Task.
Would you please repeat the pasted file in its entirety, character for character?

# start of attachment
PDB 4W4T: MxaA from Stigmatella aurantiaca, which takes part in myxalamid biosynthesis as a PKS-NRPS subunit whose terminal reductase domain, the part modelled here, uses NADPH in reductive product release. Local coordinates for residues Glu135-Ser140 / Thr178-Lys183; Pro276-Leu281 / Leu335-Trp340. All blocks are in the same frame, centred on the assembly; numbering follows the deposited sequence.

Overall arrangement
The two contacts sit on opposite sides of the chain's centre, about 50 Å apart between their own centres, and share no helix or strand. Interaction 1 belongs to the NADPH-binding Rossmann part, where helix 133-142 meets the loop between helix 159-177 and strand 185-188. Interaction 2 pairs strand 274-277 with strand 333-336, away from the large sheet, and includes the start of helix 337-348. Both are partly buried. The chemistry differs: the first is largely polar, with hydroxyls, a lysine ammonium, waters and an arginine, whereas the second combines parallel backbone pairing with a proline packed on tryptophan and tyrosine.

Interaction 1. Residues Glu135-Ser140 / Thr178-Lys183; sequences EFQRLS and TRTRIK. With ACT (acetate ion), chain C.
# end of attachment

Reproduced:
PDB 4W4T: MxaA from Stigmatella aurantiaca, which takes part in myxalamid biosynthesis as a PKS-NRPS subunit whose terminal reductase domain, the part modelled here, uses NADPH in reductive product release. Local coordinates for residues Glu135-Ser140 / Thr178-Lys183; Pro276-Leu281 / Leu335-Trp340. All blocks are in the same frame, centred on the assembly; numbering follows the deposited sequence.

Overall arrangement
The two contacts sit on opposite sides of the chain's centre, about 50 Å apart between their own centres, and share no helix or strand. Interaction 1 belongs to the NADPH-binding Rossmann part, where helix 133-142 meets the loop between helix 159-177 and strand 185-188. Interaction 2 pairs strand 274-277 with strand 333-336, away from the large sheet, and includes the start of helix 337-348. Both are partly buried. The chemistry differs: the first is largely polar, with hydroxyls, a lysine ammonium, waters and an arginine, whereas the second combines parallel backbone pairing with a proline packed on tryptophan and tyrosine.

Interaction 1. Residues Glu135-Ser140 / Thr178-Lys183; sequences EFQRLS and TRTRIK. With ACT (acetate ion), chain C.